Shannon, in many ways, is a ghost from long ago. Despite his olive, cargo shirts and angular, sharp glasses, he speaks with a wanderlust in his eyes, a faint knowing of the music he speaks of, as if he were remembering watching “The Marriage of Figaro” the first of May, back in Vienna. And Shannon’s no stranger to history. In fact, he recites to me, fondly, the love story of his parents, who happen to be alumnus of the college. Having met in the early 80s, his parents, both Literature and Music majors, instilled the sense of reverence for the past that Shannon holds dear to this day. In fact, it’s their legacy at Bennington that brought him, and his older sister, class of ‘13, to the campus. “I knew I wanted a degree in vocal performance, so I sort of came to Bennington treating it like a conservatory.” I raised my brows, which he picked up on. “I know, and believe me, it’s had its challenges. I mean, I came expecting to do purely 17th-19th century composition, but before I came here, I had absolutely no idea that modern “classical” music was even a concept!” The modern-classical phenomenon he mentions is often unknown to many young musicians. “And at first, I was completely against it. I came here to do baroque; I knew what I wanted. But it’s people like my advisor, Allen Shawn, who’s a contemporary composer that writes beautiful work, that helped me broaden my mind. Or Tom Bogdan, my vocal coach. I mean, he’s an accomplished classical singer and has had a successful career performing contemporary composer’s work who told me, y’know, ‘there’s so much beautiful music out there and there’s no need to limit yourself to one specific type of repertoire,” he paused, “so, to answer your original question on what kind of work I do, it’s contemporary.”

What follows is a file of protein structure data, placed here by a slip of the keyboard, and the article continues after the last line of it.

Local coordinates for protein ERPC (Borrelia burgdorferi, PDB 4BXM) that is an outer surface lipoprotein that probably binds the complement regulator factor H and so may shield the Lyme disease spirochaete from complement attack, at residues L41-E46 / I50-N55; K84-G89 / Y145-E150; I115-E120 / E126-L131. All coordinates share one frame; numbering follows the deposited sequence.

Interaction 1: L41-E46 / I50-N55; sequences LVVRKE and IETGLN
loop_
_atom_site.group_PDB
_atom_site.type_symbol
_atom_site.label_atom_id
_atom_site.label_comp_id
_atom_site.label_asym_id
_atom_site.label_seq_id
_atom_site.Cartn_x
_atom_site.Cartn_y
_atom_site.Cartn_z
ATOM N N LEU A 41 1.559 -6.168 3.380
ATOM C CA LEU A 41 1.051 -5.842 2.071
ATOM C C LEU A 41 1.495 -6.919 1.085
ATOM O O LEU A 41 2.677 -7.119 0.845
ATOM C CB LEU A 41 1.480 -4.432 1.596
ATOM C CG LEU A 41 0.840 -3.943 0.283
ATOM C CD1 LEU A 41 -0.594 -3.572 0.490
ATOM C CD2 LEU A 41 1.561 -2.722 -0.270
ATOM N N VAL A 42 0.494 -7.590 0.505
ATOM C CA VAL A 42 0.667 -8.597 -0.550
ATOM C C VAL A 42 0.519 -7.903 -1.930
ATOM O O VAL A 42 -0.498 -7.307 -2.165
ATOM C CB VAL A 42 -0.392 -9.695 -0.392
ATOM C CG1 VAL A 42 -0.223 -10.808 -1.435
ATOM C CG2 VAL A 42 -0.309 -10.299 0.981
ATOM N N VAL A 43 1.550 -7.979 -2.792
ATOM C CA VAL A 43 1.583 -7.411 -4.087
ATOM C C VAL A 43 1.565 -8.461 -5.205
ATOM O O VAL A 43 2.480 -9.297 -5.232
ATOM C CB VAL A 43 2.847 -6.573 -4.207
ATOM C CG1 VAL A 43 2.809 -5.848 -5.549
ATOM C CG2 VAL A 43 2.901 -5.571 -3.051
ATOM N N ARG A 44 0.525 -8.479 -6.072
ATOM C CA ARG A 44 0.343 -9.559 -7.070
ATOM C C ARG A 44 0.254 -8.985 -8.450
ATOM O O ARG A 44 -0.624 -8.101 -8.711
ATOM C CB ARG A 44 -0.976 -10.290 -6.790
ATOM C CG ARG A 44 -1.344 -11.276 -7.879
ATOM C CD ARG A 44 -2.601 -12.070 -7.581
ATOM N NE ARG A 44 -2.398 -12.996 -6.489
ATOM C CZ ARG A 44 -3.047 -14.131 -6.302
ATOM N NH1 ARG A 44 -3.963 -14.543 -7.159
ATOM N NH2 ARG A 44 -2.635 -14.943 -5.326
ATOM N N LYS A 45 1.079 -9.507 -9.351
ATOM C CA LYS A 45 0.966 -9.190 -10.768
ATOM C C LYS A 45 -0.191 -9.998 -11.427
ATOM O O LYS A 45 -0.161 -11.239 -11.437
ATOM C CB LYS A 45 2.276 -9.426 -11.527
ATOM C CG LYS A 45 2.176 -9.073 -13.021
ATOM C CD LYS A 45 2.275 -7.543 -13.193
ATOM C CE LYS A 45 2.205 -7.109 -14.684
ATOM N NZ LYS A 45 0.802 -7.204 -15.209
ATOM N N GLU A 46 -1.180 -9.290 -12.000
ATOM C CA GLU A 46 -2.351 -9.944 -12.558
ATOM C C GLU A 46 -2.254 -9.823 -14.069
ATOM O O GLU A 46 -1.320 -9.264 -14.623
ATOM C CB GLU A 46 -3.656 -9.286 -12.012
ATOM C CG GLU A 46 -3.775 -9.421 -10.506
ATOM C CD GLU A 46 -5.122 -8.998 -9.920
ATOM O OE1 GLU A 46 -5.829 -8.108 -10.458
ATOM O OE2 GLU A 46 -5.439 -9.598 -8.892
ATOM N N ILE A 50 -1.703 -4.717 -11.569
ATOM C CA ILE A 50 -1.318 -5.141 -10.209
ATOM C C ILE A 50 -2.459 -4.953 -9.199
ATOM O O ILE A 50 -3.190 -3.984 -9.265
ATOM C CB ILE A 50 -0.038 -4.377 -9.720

He’s currently arranging his junior recital, which was set to be performed last Spring, and preparing for his graduate school auditions. Though, like most who pass through these woods, there’s a vague feeling as though he doesn’t want to leave. He mentions his old courses, from Brazelton’s “Whose Opera” to Alpar’s “Songlines”; he recounts his best memories of learning musical history, a subject many musicians overlook. “I even spent my freshman year learning about Gregorian chants! And I took some literature classes; I love Dickinson. All her work. And Leonard Bernstein, God I love Bernstein.”
Listening to him recount his stories of singing at the Arsht Center, a world-renowned theatre in Miami, Florida, and play prominent roles in operas like “Armide” and “The Flying Dutchman”, I suppose, it must be incredibly easy to see that Liam Shannon is one of the college’s most successful students of his term. “Bennington has a lot to offer and there’s a lot you have to go looking for”, he says, nodding, nonchalant, nostalgic. “It’s, ultimately, a test for the self-driven learner.” In my humble opinion, it’s a test Shannon’s passed with flying colors.